It is not uncommon for birth partners to have questions and concerns as they prepare for labour. Maybe you aren’t sure what to expect, or you are worried about how you will feel seeing your loved one in discomfort or in a different mental state, or maybe you don’t trust you will know how to support them as their labour progresses and their needs change.
These are all normal thoughts and feelings for expecting partners, and as a doula I make it a priority to help partners feel prepared during my prenatal visits with them.
What are some of the things you can do to support the birth?
Protect the birth place. I encourage partners to take on the role of creating and maintaining a safe birth place.
- Is the space too cold? If it is, look for ways to make it warm so your loved one feels cozy in their environment.
- Is the space too bright? If the answer is yes, doing something simply like dimming the lights, or setting out flickering candles, and closing the curtains can help create an intimate space.
- Are the people present supporting and holding space? Protect your loved ones privacy by restricting even the most well-meaning visitors if you are not finding their presence beneficial.
- Is there lots of noise that feels distracting or invasive? Keep doors shut and voices low so that your loved one can maintain their focus.
Offer realistic support. Unless you are 100% sure, your loved one may not believe you if you comment on how labour is progressing. Instead try to freely comment on what you see. “I love you for seeing you bring our baby into the world.” “I’ve never seen you look so strong.” These are just some examples. When in doubt, repeat what you hear your doula say. :)
Watch their body. Take a moment to look for tightness anywhere. Is their jaw clenched? Is their face tight? Are their shoulders being pulled towards their ears? This tension directly impacts how tight and clenched the rest of their body is, particularly their pelvis and cervix, which need to open and soften in order for baby descend. Encourage them to soften where you see the tension, or with a loving and grounded touch, gently place your hand or fingers where you see the tension to encourage relaxation.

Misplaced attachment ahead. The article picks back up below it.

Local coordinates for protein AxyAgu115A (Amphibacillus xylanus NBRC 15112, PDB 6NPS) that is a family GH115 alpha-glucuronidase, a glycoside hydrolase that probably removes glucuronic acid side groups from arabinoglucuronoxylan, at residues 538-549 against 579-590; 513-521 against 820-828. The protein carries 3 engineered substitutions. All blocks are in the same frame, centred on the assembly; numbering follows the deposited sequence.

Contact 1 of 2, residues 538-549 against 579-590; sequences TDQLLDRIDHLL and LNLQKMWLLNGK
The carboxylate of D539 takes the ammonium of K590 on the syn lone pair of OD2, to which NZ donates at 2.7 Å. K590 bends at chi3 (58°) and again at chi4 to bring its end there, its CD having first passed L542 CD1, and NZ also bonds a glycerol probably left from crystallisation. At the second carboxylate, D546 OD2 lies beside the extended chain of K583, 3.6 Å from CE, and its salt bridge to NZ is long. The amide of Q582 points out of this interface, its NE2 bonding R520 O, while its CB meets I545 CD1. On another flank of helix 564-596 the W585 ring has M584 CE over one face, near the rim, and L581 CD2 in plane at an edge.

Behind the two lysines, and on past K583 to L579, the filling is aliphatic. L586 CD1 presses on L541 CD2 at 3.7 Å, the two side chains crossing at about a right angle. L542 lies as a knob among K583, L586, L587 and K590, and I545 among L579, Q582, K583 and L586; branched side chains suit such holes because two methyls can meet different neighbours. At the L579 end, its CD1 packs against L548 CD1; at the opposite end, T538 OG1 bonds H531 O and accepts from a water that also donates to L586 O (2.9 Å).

Breathe with them. If you notice their breathing speed up, you can audibly breathe with them and subtly encourage them to slow their breathing. Then be sure to breathe in unison with them. If you hear them making sounds, encourage low moaning, groaning, or “ohmmm” noises to really help them relax and let go.
Encourage hydrotherapy. Water has a unique way of helping a labouring person cope with the intensities of labour. Baths are wonderful at helping to shift gravity’s focus. Showers, with their focused pressure on either the belly or back (wherever they needs it most), can be both a lovely distraction as well as the perfect place to retreat and “hide”.
Try different positions and techniques. Every 30 or so minutes, suggest to your loved one to make a position change. If they have been leaning against the wall while you Shake the Apple Tree, suggest they walk or try Abdominal Lift and Tucks. If they have been in the shower, suggest they try siting facing backwards on the toilet while you rub their back (try sitting on a birth ball while you do this). If they need some rest, get them in a Rest Smart position in bed, ensuring their body is well supported by creative use of pillows, and then lay down with them and spoon them or stroke their back. There are a so many techniques and movements that help labour progress.
Take care of yourself. Take a break to eat, nap, use the bathroom, so you can reset. I have seen the birthing person make choices and choose an early epidural before they really needed one to protect their partners. I find that when the partner remembers to take care of themselves, and the birthing person sees that, it gives them the freedom to let go, and allow labour to progress.
PREPARATION IS KEY
Ultimately, much of your confidence will come through education and feeling supported. Find a great Childbirth Education course in your area and consider hiring a doula to support your journey to parenthood.